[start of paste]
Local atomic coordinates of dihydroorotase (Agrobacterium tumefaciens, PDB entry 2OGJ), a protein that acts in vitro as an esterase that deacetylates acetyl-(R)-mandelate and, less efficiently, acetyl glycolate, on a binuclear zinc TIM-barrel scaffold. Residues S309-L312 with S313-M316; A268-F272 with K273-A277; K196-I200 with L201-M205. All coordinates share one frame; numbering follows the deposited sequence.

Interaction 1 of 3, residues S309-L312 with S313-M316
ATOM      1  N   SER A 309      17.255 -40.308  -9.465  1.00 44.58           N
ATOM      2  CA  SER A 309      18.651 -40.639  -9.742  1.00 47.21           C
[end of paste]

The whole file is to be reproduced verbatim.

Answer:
Local atomic coordinates of dihydroorotase (Agrobacterium tumefaciens, PDB entry 2OGJ), a protein that acts in vitro as an esterase that deacetylates acetyl-(R)-mandelate and, less efficiently, acetyl glycolate, on a binuclear zinc TIM-barrel scaffold. Residues S309-L312 with S313-M316; A268-F272 with K273-A277; K196-I200 with L201-M205. All coordinates share one frame; numbering follows the deposited sequence.

Interaction 1 of 3, residues S309-L312 with S313-M316
ATOM      1  N   SER A 309      17.255 -40.308  -9.465  1.00 44.58           N
ATOM      2  CA  SER A 309      18.651 -40.639  -9.742  1.00 47.21           C